Red Lentils 
Green Lentils 
Black Beans 
White Beans 
Cannellini Beans 
Kidney Beans 
Mung Beans
Pinto Beans 
Adzuki Beans 
Chickpeas (Garbanzo

Grains etc.
While rice is obvious one, and probably one of, if not THE most commonly food items in cupboard across the world, there is such a thing as too much rice.  Vegan diets often veer into rice-heavy territory – or at least mine does – so it’s good to be familiar with a good variety of grains to keep things fresh.  There are also 40 000 varieties of rice alone, so there’s certainly no reason to get stuck on brown or white rice.

Brown Rice 
I don’t really eat white rice, as it doesn’t have much nutritional value, and brown rice is just as delicious.
Arborio Rice 
If you’re looking to whip up some risotto, arborio rice is the one to use.
Jasmine Rice 
With its beautiful scent and buttery flavour, Jasmine rice is a popular rice choice.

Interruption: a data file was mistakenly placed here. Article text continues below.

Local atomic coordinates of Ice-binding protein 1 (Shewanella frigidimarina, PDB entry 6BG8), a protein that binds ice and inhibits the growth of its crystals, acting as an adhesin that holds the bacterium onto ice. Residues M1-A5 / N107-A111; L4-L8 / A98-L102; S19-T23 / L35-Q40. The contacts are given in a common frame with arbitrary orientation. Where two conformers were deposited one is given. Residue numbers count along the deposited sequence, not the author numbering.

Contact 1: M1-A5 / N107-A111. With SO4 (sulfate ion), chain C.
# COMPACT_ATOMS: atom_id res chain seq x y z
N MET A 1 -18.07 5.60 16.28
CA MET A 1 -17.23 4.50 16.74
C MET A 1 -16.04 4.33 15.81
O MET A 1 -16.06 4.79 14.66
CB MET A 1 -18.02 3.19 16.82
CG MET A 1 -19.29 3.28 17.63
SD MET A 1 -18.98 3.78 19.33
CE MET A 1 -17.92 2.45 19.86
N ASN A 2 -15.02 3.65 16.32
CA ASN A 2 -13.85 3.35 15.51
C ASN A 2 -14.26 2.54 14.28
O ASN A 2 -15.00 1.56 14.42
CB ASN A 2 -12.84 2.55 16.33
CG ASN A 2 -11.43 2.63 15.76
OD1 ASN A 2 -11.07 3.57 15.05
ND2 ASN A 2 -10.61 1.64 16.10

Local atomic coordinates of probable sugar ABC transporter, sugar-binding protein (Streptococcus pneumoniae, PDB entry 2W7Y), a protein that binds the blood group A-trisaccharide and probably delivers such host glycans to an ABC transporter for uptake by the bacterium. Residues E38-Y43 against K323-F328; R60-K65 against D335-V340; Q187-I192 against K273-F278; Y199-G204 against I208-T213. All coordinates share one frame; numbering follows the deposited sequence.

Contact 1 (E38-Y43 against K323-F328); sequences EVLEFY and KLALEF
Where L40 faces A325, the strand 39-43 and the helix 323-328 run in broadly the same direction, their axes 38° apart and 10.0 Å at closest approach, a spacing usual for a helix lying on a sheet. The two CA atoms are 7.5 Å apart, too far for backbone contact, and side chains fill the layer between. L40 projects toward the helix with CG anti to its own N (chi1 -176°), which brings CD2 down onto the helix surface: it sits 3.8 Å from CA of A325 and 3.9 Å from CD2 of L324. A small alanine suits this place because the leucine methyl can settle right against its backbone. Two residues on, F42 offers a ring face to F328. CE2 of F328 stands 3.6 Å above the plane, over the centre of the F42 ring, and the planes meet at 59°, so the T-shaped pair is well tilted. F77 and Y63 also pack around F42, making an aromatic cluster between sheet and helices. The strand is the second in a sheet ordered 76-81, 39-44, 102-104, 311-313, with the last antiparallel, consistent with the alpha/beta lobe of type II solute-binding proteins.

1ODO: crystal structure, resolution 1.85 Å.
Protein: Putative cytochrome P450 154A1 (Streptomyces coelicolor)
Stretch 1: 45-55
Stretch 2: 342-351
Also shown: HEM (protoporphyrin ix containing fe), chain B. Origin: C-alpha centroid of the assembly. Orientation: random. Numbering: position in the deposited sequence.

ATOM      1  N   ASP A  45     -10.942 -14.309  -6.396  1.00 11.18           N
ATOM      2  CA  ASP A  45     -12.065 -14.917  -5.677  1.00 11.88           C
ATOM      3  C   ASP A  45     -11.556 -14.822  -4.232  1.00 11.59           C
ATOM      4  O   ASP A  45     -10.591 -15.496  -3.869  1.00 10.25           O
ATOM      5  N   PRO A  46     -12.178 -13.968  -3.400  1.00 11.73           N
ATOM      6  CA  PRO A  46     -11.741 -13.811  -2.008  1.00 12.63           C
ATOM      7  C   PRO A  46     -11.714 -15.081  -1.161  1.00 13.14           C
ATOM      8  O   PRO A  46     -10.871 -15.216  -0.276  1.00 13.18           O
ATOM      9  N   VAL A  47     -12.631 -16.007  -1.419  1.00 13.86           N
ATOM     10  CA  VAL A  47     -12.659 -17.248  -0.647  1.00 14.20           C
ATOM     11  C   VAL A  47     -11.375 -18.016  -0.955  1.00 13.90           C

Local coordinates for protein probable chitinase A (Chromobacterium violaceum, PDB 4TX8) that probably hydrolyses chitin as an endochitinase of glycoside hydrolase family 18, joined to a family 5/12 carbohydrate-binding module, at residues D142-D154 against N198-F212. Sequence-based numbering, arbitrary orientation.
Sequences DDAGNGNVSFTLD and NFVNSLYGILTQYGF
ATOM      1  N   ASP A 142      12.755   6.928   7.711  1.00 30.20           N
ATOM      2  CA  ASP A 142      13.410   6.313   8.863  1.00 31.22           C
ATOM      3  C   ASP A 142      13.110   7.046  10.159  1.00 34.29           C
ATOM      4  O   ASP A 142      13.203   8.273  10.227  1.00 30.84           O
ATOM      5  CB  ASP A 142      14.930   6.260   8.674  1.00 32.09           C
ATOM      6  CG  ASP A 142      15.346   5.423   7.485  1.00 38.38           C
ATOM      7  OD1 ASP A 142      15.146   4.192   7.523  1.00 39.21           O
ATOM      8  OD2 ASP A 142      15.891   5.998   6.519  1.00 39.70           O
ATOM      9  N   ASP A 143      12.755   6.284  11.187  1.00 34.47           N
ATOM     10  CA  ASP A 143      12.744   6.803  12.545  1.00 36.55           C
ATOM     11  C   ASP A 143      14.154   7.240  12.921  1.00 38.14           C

Basmati Rice 
Basmati, like Jasmine, has a rich aromatic profile, but with more of a nutty flavour.
Cornmeal is used, among other things, to make polenta.
Quinoa is a super healthy grain with about twice the protein and more fiber than rice.  It’s can used in much the same way as rice, and quinoa salads make a nutritious and filling lunch.
Farro is a vastly nutritionally superior grain and also lacks the heaviness of brown rice. For that reason it’s generally served when a lighter, more elegant grain is needed.
Millet is one of the more uncommon grains in North American – or at least you don’t see it often in supermarkets – but it has gained some popularity, usually in flour form, as a gluten free option. It’s also one of the sweeter grains, and has sometimes been compared to corn in its flavour.
Bulgur is light, nutty and chewy.  It also can be used to make great burgers.
This is a big one. Oats are not just for oatmeal.  They play a big role in vegan baking as well.  If you’re really ambitious you can make your own oat milk with them.